Just finished the Pulitzer Prize winner. So glad a colleague bought it for me as a gift.
What a stylist Greer is. Some bon mots:
.. at nearly fifty he is like those bronze statues in public parks that, despite one lucky knee rubbed raw by schoolchildren, discolor beautifully until they match the trees.
In a world where most people read one book a year, there is a lot of money hoping that this is the book…
Texting and email saved him from phones forever.
…. an author too old to be fresh and too young to be rediscovered, one who never sits next to anyone on a plane who has heard of his books.
Some kid who couldn’t even name the Beatles?
…. the lines on his face like origami that has been unfolded and smoothed down with your hand….
…. pink to his middle, gray to his scalp, like those old double erasers for pencil and ink.
No one could rival Arthur Less for his ability to exit a room while remaining inside it.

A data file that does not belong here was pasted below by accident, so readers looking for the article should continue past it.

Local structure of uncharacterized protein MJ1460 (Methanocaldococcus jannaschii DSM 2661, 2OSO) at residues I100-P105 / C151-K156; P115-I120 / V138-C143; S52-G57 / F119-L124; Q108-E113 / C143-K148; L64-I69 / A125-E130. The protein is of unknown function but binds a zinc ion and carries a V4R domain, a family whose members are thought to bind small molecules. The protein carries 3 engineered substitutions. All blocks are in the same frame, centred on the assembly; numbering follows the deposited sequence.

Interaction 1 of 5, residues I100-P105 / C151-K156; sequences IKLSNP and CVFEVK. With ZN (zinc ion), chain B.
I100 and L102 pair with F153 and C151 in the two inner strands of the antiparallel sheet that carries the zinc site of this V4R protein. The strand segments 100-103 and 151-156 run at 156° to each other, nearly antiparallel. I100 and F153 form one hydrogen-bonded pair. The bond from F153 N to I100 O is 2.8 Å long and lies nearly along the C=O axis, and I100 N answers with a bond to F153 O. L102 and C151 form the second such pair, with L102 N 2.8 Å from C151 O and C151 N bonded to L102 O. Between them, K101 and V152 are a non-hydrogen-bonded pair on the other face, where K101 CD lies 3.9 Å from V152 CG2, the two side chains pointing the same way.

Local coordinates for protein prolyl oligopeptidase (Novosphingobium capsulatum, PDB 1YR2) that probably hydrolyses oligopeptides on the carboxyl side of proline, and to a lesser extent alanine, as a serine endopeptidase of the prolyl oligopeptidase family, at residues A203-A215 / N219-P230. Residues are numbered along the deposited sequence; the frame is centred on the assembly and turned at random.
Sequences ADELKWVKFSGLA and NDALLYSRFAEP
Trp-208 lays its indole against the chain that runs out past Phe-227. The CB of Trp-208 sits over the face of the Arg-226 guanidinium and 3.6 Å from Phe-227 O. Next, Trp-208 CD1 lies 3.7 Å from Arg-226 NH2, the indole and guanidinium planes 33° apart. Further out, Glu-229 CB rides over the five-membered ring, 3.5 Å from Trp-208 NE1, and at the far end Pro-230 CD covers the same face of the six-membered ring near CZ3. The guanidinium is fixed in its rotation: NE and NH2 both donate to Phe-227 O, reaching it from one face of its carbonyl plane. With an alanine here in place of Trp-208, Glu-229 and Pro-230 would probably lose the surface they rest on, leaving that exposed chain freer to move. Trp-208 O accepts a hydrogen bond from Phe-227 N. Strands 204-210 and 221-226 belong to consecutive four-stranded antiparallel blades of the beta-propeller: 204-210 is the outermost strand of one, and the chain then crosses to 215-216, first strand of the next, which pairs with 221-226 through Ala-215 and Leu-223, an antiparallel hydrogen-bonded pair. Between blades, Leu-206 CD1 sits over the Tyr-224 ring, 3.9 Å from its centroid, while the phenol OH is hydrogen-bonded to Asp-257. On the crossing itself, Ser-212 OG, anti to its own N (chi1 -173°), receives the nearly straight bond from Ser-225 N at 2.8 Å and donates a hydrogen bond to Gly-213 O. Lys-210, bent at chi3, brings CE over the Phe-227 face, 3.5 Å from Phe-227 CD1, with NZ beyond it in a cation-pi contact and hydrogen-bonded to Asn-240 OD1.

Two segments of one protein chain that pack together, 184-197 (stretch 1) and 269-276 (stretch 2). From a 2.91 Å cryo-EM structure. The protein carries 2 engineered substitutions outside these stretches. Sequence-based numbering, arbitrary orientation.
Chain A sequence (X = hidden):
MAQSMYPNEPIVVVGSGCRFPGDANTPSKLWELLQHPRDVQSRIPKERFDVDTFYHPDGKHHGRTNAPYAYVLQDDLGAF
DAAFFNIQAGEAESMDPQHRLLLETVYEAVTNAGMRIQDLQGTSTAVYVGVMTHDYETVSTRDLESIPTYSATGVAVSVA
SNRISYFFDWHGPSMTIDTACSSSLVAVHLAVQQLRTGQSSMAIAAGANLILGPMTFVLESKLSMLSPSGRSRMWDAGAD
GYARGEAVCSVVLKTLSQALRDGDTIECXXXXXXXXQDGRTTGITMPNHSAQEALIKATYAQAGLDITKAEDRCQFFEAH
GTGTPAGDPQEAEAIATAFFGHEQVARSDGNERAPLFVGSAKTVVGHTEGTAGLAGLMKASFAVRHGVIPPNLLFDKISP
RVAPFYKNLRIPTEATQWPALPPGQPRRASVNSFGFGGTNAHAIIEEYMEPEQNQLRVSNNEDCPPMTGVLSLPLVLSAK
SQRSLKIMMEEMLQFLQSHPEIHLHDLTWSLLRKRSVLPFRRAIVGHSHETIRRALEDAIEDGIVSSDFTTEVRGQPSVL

… scrambled from the sixties onto the mountaintop of the seventies, that era of quick love and quaaludes (is there any more perfect spelling than with that lazy superfluous vowel?)
… while the five finalists were chosen by en elderly committee, the final jury is made up of twelve high school students.
‘When I was young, all I wanted to read were pretentious little books. Camus and Tournier and Calvino. If it had a plot, I hated it.’
Less is not known as a teacher, in the same way Melville was not known as a customs inspector.
The city of youth, the country of age.
Less kisses her on each cheek, but she leans in for a third. Two in Italy. Four in Northern France. Three in Germany? He will never get this right.
… we each got to make one rule about the road trip. Mine was that we could only sleep in places with a neon sign. His was that wherever we went, we had to eat the special. If they didn’t have a special, we had to find another place.
Where is his editor when he needs her? His editrix, as he used to call her.
… he is who she has.
He looks up at a closed-circuit television to follow the fleeting romances between flights and gates…
Boredom is the only real tragedy for a writer; everything else is material.
For a fifty-year-old man, the boredom of lying convalescent in bed is rivaled only by sitting in church.
For a seven-year-old boy, the boredom of sitting in church is rivaled only by sitting in an airport lounge.